Other than the lack of a rack, which apparently newer models will have, I was generally pretty impressed with the Paper Bicycle. I’m not the most knowledgeable person when it comes to the technicalities of bikes, but I do know what I like, and I liked it a lot. It didn’t quite give me the upright regal bearing you get on a propr dutch bike (although if I’d had the handlebars a little higher it might have). There’s a level of attention to detail to the design that makes it really pleasing to the eye – like the fact that when you kick up the integrated kick stand it lines up with the chain case thing to look like a little chrome exhaust pipe. It has everything you’d expect from a sensible city bike – full chain case, mudguards, dynamo lighting, reliable brakes – a true get on and go bike. It attracted second glances (even allowing for the fact that I was following a bloke on a recumbent) and admiring looks, which is always nice. In a handsome, dress-up city like Edinburgh it’s nice to have a bike you can ride in smart clothes without worrying about oil. And you can get it powdercoated to order almost any colour you choose so you could even match it to your favourite outfit if you wanted to really work the cycle chic vibe. If I lived in London still, I’d buy one right now and ride it everywhere – although I’m not entirely sure, without the rear triangle, how I’d lock it up. As it is, even as a single speed and with our hills, I’d be seriously tempted. It’s one of those things where you start trying to think of reasons why you need one (it would make a great guest bike! It could be my winter bike! Err, I need a bike that matches my coat!) however tenuous they might be. Dave described it as a ‘Scottish Pashley’ which certainly captures the build quality (and possibly the weight – it’s not a bike for hoisting in the air at a demo, put it that way). But it’s not a retro looking bike at all, just a rather handsome one.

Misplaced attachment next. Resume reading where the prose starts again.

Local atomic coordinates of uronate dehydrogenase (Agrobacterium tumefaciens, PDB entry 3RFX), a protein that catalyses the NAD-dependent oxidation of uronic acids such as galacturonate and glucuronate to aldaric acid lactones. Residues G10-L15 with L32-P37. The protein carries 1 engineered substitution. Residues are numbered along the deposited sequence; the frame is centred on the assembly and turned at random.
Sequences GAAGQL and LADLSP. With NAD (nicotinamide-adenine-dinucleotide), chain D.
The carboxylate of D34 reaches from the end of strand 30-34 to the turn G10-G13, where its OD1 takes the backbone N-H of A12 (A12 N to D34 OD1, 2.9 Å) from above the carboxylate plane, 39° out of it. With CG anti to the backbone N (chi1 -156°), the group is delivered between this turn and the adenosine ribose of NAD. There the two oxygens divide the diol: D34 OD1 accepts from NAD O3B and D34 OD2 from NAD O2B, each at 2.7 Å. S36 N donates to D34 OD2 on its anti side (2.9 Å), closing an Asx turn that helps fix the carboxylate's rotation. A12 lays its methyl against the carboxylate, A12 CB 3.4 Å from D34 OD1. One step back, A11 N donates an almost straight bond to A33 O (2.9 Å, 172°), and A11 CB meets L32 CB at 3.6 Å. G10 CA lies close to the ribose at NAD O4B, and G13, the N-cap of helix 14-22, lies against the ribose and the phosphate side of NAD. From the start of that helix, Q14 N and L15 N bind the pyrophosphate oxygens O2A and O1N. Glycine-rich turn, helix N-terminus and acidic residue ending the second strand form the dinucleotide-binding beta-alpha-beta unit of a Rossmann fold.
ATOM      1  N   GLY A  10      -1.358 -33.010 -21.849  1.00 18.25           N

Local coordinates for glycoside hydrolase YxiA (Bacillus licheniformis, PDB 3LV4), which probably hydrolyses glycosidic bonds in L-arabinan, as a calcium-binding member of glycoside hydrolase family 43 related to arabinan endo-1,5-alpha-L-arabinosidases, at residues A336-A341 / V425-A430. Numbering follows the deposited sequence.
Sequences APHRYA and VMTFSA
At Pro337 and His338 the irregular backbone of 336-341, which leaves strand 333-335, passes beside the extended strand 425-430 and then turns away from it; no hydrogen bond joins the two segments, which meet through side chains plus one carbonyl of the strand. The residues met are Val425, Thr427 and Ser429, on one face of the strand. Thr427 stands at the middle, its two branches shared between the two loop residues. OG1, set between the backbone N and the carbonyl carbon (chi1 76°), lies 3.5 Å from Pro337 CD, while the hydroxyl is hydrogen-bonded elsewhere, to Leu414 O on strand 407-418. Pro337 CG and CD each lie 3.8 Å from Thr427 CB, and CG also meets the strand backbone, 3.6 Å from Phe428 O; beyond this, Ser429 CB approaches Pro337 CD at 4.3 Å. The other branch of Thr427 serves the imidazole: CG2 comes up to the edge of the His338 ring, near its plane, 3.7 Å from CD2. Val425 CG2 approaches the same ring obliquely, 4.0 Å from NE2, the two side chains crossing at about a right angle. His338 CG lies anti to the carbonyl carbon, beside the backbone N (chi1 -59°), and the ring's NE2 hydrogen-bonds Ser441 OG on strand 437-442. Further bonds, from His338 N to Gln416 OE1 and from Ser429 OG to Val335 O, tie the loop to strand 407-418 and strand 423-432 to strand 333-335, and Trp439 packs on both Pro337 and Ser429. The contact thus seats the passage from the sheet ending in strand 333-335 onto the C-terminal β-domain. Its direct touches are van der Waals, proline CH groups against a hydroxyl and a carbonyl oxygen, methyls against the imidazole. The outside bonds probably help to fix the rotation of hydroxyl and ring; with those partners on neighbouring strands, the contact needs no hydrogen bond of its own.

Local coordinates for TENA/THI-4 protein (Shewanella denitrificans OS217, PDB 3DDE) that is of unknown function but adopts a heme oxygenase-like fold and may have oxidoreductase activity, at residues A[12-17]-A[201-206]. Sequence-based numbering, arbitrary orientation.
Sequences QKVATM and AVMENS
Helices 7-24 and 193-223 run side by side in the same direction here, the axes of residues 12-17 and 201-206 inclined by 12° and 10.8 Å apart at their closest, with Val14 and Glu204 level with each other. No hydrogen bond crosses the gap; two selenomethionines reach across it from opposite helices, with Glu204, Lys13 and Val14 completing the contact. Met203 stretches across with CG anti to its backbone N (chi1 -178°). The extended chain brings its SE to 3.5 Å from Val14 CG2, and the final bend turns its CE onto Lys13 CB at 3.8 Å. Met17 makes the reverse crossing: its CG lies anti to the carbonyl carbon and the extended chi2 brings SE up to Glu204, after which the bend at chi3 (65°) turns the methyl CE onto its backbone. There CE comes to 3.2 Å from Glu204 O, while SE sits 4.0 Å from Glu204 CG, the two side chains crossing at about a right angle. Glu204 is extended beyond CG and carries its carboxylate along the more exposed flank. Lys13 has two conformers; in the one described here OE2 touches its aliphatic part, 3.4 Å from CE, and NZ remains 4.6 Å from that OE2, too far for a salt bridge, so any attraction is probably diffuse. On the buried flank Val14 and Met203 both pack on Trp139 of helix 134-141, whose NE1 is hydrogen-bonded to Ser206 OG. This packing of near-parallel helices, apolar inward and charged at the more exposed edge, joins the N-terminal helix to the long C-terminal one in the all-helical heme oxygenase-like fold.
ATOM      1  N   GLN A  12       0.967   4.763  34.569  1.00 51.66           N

But don’t take my word for it. If you’re in Edinburgh at all, book yourself a test ride at Laid Back Bikes (or if you fancy becoming part of a real subculture, go on one of his recumbent tours). He’ll even show you round the city on your own bike, if you want to know the sneaky ways avoiding the worst of the hills. And that alone in Edinburgh has got to be worth plenty of your English pounds.


Revolving Doors

February 7, 2011

You know you’re at a very grand hotel indeed* when it not only has a magnificent brass-and-mahogany revolving door, but a magnificent set of  uniformed flunkies to revolve it for you. Fortunately I had remembered that going up to town requires not just discarding the fleece, but the wellies too, and so they didn’t take one look at me and decide to just keep on revolving it until I was safely deposited back in the street again.

Although to be honest, having sampled Embra’s idea of a February day (east wind, sleet, snow, rain, sometimes all at once), the fleece and the wellies were otherwise sadly missed. And I did rather wonder how they would have reacted had I come on my bike…

*just for coffee, unfortunately, not to stay


Platform Nine and No-Quarters

August 19, 2009

People of Edinburgh: how hard can it be to number the platforms in your principal railway station in some kind of sensible fashion? I hear that starting at one and going in consecutive order up to, but not beyond, the number of platforms you actually have is fashionable in certain forward-thinking railway stations. As opposed to say, randomly scattering the platform numbers, as you appear to have done, or possibly – I didn’t have time to work it out, being in a hurry what with having a train to catch and all – in some elaborate fibonacci sequence, or Dan-Brownesque code that, when deciphered, reveals the ultimate secret of the universe*. And if you will insist in doing it your way – and you are the Athens of the north after all – how about then arranging your signs so that the weary traveller doesn’t have to walk the entire way widdershins about the station in order to find platform 9? Only to realise that there are in fact two platform 9s, 9E and 9W with – and this is the sort of detail that marks you out from all the other, lesser, train stations – the eastbound train on the ‘W’ end and the westbound train on the ‘E’ end. Add in the fact that at this time of the year every other person in the city is either dressed as a gorilla or in full zombie makeup, and it’s hard to shake off the feeling that the weary passenger has become instead an unwitting audience member in an interactive promenade performance of an absurdist European drama. Six passengers in search of a train, perhaps?

Still, I made it home. Normal posting to resume tomorrow.

*how to buy a standard advance fare to anywhere that doesn’t cost an arm and a leg